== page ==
• Inside this system are billions of neurons, along with special cells called glial cells. These neurons chat using electric signals that zip back and forth faster than you can say “Wow!”

  • Aferent nerves are the ones that bring messages to the brain (“Hey, that stove is hot!”), while efferent nerves send orders from the brain to other body parts, telling them what to do.

  • Ganglia are like mini-brain stations outside your brain and spinal cord, helping to manage the traffic of nerve signals.

  • Ever wonder how you pull your hand away from a hot stove so fast It’s thanks to your nervous system’s speedy reflexes, which don’t even involve the brain to make a quick decision.

Sensory Organs and the Nervous System

Eyes and Vision

When light hits your retina, a special layer at the back of your eye, it gets converted into electrical signals. These signals are then sent by sensory neurons to your brain to create the images you see.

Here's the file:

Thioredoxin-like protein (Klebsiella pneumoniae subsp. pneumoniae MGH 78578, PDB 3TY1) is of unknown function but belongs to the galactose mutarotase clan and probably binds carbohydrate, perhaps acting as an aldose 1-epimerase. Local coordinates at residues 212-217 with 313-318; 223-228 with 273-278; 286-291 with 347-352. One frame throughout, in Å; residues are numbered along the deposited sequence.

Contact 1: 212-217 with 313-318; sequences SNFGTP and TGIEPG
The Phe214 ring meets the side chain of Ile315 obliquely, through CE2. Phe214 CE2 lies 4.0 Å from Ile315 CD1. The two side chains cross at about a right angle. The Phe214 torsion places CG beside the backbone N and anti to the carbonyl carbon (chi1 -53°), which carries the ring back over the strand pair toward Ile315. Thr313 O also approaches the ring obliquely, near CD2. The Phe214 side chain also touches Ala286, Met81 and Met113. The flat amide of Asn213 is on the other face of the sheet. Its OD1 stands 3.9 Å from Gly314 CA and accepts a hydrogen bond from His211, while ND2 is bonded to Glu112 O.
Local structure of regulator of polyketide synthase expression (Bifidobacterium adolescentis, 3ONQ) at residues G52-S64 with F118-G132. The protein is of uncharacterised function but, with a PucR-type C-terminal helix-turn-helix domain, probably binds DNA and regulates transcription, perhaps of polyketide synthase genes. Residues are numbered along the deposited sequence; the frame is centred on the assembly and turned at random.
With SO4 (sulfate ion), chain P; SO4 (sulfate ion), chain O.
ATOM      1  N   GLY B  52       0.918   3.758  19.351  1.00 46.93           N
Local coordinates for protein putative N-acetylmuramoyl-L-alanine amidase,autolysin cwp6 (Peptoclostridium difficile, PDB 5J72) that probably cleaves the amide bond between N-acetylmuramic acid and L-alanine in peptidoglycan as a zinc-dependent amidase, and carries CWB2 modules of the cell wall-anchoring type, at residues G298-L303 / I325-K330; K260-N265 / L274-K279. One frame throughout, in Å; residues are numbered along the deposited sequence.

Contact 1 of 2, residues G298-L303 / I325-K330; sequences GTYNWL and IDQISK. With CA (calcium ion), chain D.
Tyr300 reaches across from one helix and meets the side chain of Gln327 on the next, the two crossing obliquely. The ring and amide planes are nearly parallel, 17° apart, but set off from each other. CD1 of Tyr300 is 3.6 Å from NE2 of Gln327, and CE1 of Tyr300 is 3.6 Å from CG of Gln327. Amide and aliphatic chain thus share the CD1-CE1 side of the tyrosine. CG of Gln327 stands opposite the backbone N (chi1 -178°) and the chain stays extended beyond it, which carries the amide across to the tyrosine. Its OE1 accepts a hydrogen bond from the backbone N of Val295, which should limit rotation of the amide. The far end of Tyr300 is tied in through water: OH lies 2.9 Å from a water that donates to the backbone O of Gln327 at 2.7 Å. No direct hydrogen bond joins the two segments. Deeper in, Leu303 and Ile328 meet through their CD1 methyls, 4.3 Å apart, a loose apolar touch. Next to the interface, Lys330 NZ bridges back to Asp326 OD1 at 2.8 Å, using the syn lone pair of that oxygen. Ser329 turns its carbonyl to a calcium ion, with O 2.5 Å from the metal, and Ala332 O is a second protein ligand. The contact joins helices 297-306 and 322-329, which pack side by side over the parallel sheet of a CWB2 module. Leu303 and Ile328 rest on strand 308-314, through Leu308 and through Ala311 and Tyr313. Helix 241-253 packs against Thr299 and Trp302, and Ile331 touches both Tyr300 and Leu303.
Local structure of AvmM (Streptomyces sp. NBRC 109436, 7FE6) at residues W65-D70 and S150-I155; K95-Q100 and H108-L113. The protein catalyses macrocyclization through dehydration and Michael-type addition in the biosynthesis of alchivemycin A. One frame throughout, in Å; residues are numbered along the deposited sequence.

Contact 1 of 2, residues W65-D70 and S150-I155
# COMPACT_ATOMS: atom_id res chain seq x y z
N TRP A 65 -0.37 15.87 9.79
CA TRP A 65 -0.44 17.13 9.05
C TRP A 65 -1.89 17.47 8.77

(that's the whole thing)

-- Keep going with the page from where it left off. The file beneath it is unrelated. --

Key Parts of the EyeFunctions
RetinaCaptures light and starts the visual process.
Optic NerveCarries visual information to the brain.

Ears and Hearing

Your ears are like radar dishes, catching sounds from all around.

These sounds make tiny bones in your ears vibrate, turning them into electrical signals. The sensory neurons in your ears then shoot these signals to your brain, and that’s how you hear your favorite tunes and voices.

What’s Inside Your EarsFunctions
Tiny bonesHelp convert sound waves into vibrations.
Auditory NerveTransmits auditory info to the brain.

Skin and Touch

Every time you touch or feel something, sensory neurons in your skin fire off messages to your brain. This lets you feel textures and temperatures.

Sensory ExperiencesFunctions
Hot/ColdTemperature sensors warn you of extreme temps.
PressureYou feel this when you grab something.

Nose and Smell

Every scent you sniff out triggers special sensory neurons, sending signals to your brain that say “Mmm, cookies!” or “Yuck, garbage!”

How Smell WorksFunctions
Odor MoleculesTravel through the air and into the nasal cavity.
Olfactory BulbProcesses odor information and sends signals to the brain.

Protective Features of the Nervous System

Image Credit: Deposit Photos

Your nervous system, consisting of the brain and spinal cord, is like the command center of your body, and it’s equipped with some pretty cool protective gear to keep it safe.

The Skull and Spinal Column